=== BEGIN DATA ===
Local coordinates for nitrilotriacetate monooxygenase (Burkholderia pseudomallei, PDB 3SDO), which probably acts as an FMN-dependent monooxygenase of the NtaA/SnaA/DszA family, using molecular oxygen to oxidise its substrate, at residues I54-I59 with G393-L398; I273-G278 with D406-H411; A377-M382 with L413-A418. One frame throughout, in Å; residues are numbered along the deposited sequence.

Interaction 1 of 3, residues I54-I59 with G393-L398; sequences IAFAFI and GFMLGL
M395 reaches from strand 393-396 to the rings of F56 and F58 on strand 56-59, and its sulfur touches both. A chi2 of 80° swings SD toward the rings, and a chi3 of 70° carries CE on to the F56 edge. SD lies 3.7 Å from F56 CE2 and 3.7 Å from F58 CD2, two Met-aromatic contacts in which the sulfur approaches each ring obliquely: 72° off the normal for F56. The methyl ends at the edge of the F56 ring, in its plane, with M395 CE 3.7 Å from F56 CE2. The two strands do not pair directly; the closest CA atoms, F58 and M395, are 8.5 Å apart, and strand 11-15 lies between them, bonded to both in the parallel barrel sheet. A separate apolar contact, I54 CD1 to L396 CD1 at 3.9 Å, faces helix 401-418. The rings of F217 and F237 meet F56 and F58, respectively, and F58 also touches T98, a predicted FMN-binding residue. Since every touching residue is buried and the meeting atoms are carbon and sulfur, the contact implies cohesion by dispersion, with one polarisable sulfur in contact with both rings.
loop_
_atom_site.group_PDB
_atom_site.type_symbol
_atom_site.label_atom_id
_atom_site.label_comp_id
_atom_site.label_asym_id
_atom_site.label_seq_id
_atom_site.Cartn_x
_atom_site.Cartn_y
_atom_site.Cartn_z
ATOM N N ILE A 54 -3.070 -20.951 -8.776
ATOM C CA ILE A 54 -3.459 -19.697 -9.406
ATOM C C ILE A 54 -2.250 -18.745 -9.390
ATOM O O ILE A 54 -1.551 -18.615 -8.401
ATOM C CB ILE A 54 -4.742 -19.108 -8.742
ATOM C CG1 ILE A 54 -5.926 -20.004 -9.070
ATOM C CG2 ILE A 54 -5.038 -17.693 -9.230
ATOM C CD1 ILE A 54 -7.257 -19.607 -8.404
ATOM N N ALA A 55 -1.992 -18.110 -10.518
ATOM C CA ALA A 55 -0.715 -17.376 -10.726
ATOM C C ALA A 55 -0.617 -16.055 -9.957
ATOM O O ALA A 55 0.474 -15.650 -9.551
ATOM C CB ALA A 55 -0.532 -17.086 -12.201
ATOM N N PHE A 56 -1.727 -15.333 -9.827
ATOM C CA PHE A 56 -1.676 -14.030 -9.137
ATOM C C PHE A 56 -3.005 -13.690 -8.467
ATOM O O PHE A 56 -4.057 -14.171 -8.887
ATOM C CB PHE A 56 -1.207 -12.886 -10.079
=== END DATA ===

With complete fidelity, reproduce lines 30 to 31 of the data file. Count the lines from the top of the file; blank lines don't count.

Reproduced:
ATOM O O PHE A 56 -4.057 -14.171 -8.887
ATOM C CB PHE A 56 -1.207 -12.886 -10.079